Real estate industry

Will training on implicit biases for real estate professionals become a trend? | Jackson Lewis PC

California requires training on implicit biases for real estate brokers and salespeople. Now, laws pending in New York and South Carolina could go in the same direction.

On September 28, 2019, California adopted Senate Bill 263, requiring real estate brokers and sellers to take a two-hour course on implicit bias as part of their continuing education. This training includes a component on the impact of implicit, explicit and systemic biases on consumers, as well as the historical and social impacts of these biases. The training should also describe the concrete steps real estate brokers and sellers can take to recognize and address their own implicit biases.

Similar legislation is pending in New York and South Carolina. New York Senate Bill 538 (and related New York Assembly Bill 4638) would require real estate brokers and sellers to complete at least two hours of instruction regarding awareness and understanding of bias implicit in their license renewal process. For the purposes of this training, the bill defines “implicit prejudices” as “attitudes or stereotypes that affect an individual’s understanding, actions and decisions in an unconscious manner”.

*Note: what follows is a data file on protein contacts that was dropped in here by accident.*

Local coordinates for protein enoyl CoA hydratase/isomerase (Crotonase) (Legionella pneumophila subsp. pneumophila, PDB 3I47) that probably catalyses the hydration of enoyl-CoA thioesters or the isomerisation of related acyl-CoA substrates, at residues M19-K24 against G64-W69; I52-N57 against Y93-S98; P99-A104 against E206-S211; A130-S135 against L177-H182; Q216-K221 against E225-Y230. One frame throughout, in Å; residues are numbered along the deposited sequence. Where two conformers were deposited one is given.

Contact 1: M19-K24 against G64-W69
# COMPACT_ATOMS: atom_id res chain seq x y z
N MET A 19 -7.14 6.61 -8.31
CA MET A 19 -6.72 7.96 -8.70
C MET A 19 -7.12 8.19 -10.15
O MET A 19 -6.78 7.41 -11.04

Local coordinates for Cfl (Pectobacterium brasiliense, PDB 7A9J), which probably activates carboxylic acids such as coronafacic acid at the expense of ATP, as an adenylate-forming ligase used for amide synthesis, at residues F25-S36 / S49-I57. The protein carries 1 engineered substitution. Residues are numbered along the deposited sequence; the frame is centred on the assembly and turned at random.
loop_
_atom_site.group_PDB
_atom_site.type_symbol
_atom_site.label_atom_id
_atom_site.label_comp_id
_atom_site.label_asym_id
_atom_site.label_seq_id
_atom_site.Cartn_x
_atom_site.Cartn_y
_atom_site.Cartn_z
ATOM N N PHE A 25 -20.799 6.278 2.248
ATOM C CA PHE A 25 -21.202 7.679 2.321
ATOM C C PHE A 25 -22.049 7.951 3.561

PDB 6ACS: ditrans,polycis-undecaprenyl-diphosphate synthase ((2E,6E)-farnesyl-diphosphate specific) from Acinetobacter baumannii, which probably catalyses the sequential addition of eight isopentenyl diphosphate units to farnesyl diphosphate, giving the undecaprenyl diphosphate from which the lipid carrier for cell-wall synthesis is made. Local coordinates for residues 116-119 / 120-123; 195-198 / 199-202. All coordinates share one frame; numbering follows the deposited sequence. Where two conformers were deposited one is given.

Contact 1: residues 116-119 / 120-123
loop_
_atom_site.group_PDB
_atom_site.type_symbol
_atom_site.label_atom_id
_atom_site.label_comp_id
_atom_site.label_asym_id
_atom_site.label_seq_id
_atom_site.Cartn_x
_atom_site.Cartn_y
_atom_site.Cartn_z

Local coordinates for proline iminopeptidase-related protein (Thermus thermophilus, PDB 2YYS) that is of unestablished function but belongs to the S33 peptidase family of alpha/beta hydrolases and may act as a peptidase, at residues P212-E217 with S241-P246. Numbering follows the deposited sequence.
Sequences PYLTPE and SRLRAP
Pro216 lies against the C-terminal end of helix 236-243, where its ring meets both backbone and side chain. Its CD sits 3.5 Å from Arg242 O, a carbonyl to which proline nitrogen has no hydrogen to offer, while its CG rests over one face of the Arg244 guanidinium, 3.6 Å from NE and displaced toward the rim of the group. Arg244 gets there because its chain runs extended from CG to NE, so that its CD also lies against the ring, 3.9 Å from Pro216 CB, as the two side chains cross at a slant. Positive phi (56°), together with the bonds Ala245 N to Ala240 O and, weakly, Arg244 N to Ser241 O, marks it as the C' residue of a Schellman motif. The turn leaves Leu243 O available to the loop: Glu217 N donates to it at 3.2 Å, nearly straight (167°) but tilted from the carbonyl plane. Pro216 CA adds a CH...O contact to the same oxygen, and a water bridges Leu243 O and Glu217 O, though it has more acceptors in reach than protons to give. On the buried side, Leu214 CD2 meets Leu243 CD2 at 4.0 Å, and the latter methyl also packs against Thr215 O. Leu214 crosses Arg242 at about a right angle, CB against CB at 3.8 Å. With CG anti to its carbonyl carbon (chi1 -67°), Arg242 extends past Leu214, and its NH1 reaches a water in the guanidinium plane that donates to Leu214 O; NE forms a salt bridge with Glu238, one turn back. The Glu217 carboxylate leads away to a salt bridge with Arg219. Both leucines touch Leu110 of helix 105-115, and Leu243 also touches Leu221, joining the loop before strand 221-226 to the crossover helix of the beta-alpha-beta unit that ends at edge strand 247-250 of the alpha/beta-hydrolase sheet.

South Carolina House Bill 3471 would require real estate brokers, sellers and brokers in charge to complete at least one hour of continuing education exclusively devoted to fair housing and discrimination in the sale or rental of real estate (or an interest in real estate) as a condition of active license renewal. The training topics mandated by the bill include consideration of the following: (a) the legacy of segregation, unequal treatment and historical lack of access to housing opportunities; (b) unequal access to amenities and resources on the basis of race, disability and other protected characteristics; (c) federal, state and local fair housing laws; and (d) anti-bias training. In addition, the bill would require property managers and the property managers in charge to undergo the same training regarding the rental of real estate as part of their license renewal process.

In light of these legislative trends, real estate brokers and other employers in the real estate industry should consider educating their brokers, salespeople, property managers and other professionals on fair housing practices and implicit biases.

Jackson Lewis’s attorneys will continue to monitor this and other developments affecting the real estate industry.

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